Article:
Co-Ops Are Key to Winning The Battle Against Coronavirus in Rural America

 

There’s a good chance that some co-op service territories will see a severe outbreak of COVID-19.  If that happens, electric co-ops will be more valuable than ever, not just in terms of keeping the lights on, but also in terms of assisting the community in ways that co-ops have never done before.  Now is the time for co-op leaders to prepare to be of maximum assistance to their communities in winning the battle against the virus, as well as helping local businesses survive or reemerge post-crisis.

A few questions have arisen among the team here at GreatCo-Ops recently related to how co-ops can be of value to their communities if there is a serious outbreak in their service territories.  We pose those questions below to you as a co-op leader to help you consider this very important matter.  The questions are divided into three categories:  General Questions, Community Healthcare Support Questions, and Small Business Support Questions.

General Questions:

What assets, capabilities, and manpower does the co-op possess that can be valuable to your communities during this crisis, beyond keeping the lights on?

Co-ops have the ability to immediately communicate with more people in your service territory than perhaps any other organization because of technologies like SmartHub and others. How can these be leveraged during the crisis in partnership with rural health leaders and government entities?

Should the co-op CEO develop a community outreach strategy to connect now with other leaders in critical infrastructure/services/governments locally to create a concerted emergency operations system?

If severe spring storms damage power infrastructure simultaneously with a COVID-19 outbreak in your community, is the co-op prepared? If no, what needs to be done to mitigate this risk?

Could the co-op’s computing technology be leveraged somehow? For example, can the co-op’s GIS systems be leveraged to map the virus down to the city block in your area if required?

Is the collective wisdom of the co-op’s entire workforce being leveraged in solving a future COVID-19 crisis in your community? Do new teams at the co-op need to be established to discuss this topic and prepare?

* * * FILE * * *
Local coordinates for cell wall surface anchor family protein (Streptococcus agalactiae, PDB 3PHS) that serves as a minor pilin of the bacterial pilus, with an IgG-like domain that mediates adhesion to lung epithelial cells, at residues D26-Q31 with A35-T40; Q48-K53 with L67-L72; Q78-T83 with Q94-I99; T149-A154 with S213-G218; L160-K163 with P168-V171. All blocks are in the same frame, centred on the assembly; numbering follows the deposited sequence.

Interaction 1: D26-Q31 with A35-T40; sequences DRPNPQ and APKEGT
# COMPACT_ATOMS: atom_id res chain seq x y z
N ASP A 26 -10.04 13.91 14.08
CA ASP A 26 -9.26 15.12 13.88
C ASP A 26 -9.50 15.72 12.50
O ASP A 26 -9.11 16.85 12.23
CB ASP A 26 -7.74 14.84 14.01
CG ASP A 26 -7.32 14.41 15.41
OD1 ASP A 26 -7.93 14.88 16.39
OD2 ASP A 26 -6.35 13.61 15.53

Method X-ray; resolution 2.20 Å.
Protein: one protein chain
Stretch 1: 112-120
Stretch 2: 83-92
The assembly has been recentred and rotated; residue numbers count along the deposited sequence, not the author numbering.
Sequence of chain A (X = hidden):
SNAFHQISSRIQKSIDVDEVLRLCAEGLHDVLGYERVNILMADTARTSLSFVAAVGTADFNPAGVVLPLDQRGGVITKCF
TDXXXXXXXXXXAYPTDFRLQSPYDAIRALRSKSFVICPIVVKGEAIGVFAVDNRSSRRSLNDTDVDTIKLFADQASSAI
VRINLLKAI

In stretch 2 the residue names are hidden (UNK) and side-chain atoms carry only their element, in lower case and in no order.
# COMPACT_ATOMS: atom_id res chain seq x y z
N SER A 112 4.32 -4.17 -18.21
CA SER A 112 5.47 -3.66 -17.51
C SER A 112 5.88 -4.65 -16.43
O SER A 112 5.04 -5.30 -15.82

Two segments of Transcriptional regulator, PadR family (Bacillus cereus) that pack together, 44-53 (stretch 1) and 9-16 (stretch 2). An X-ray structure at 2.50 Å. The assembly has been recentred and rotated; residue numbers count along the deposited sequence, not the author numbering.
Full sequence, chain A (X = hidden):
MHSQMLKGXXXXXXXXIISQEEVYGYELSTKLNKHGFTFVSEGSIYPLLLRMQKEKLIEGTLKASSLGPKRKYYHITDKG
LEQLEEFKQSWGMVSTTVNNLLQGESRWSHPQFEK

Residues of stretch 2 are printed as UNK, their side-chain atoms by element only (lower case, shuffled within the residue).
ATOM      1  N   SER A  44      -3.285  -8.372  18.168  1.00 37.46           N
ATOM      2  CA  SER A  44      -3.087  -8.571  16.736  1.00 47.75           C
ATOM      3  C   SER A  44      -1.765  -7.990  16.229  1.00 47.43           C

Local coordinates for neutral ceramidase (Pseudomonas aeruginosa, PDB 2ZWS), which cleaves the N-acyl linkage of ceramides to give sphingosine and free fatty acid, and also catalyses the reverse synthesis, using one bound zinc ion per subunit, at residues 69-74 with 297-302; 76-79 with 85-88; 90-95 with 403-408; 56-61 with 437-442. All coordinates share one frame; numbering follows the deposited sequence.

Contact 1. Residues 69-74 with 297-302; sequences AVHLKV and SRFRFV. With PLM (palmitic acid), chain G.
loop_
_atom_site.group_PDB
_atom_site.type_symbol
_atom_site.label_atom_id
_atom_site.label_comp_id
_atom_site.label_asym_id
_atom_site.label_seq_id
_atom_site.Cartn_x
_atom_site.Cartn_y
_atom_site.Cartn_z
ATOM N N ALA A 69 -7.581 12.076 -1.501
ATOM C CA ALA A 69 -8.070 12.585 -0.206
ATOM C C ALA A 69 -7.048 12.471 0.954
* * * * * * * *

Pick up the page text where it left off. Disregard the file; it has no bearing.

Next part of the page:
Does the co-op have a comprehensive database containing the various skills, licenses, training, etc. that employees have, both related to their job and otherwise, that could be valuable if the virus affects your area in a significant way?

Community Healthcare Support Questions:

Is there any system hardening that can be done to ensure power supply stability specifically to rural health infrastructure, nursing homes, etc.?

Can co-op employees volunteer to work now with hospitals to test and harden their backup power systems to ensure they are ready to go in case of an outbreak combined with power supply challenges (like storms)?

Does the co-op have any infrastructure (emergency operations centers, call center infrastructure, member communications capabilities, etc.) that could be used by rural health systems if the pandemic severely affects your community?

Does the co-op have a PPE supply that might be useful to local healthcare workers if the pandemic strikes the community?

Could any co-op facilities be converted to temporary hospitals if required?

Does the co-op have employees with the technical skills to do emergency repairs on hospital equipment or to service/repair backup power systems at rural hospitals?

Small Businesses Support Questions: 

Per Goldman Sachs, over half of small businesses in their recent survey can’t last more than 90 days if lockdowns and the associated economic effects continue that long.  This will have disastrous consequences for rural businesses.

How can the co-op be a lifeline for small businesses in your area?

Can the co-op leverage its low-cost borrowing power to assist small businesses in some way?

If the co-op is currently paying employees who are not working (or who are working reduced schedules), can those employees be loaned to small businesses (virtually/remotely)? For instance, could co-op communicators and IT professionals help small businesses write marketing copy, develop social media campaigns, build and drive traffic to websites, and so on?

Can the co-op be a source for economic development once the worst of the crisis is behind us? What would that look like?

Can the co-op leverage its influence among local and state governments to benefit businesses in its service territory? If yes, what are the most pressing needs?

 

This is certainly not an exhaustive list of questions that co-op leaders can consider as they think about the days, weeks, or even months ahead of us in this crisis.  However, we hope that you and your team find the questions to be useful as you consider additional ways that your co-op can be a key to winning the battle against COVID-19 in rural America.

We wish you, your loved ones, and your cooperative family the very best.